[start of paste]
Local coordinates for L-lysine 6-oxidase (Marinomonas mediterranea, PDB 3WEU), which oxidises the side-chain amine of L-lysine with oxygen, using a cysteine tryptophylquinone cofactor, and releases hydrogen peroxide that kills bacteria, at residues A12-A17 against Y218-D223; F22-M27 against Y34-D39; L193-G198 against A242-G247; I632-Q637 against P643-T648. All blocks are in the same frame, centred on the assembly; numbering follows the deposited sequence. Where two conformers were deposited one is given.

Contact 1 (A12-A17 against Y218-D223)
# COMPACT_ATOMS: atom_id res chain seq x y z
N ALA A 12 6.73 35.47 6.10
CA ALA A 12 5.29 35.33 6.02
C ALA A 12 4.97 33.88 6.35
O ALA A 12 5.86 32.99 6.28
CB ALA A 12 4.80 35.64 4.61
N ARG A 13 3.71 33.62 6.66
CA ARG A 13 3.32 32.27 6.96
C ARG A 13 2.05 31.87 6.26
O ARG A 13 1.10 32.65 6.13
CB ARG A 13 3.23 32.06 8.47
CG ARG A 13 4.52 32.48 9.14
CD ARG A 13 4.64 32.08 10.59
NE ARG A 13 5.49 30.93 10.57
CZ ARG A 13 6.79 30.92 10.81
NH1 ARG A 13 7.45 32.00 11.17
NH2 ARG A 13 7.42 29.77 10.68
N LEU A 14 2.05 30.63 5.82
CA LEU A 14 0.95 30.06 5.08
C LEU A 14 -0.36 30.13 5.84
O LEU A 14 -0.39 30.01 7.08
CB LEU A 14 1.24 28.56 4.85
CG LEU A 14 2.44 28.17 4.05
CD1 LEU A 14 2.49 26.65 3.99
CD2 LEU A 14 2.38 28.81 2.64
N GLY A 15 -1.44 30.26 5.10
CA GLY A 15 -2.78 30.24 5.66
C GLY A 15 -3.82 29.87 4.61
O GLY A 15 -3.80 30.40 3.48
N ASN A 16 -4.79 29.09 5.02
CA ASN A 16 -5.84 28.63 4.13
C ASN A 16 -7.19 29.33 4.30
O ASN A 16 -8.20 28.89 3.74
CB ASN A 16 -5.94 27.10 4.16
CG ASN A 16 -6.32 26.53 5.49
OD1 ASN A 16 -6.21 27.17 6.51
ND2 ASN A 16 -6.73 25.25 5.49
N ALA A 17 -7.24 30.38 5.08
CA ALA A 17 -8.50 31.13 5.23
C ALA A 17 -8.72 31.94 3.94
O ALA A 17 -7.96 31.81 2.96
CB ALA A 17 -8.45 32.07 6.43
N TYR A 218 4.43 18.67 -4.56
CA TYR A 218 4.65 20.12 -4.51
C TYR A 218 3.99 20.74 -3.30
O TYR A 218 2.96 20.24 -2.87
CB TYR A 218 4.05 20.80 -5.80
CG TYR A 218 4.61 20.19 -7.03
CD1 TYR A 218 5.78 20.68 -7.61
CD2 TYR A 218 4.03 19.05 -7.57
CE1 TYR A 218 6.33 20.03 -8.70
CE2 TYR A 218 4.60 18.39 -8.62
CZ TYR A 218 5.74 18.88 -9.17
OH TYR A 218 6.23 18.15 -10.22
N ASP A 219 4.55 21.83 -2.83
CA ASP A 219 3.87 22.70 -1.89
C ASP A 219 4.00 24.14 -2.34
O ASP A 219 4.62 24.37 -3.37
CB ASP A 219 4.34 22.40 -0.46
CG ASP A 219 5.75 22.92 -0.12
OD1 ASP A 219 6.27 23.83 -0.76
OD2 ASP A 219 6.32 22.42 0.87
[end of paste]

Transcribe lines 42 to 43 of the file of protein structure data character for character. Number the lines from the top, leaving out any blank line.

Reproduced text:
C ALA A 17 -8.72 31.94 3.94
O ALA A 17 -7.96 31.81 2.96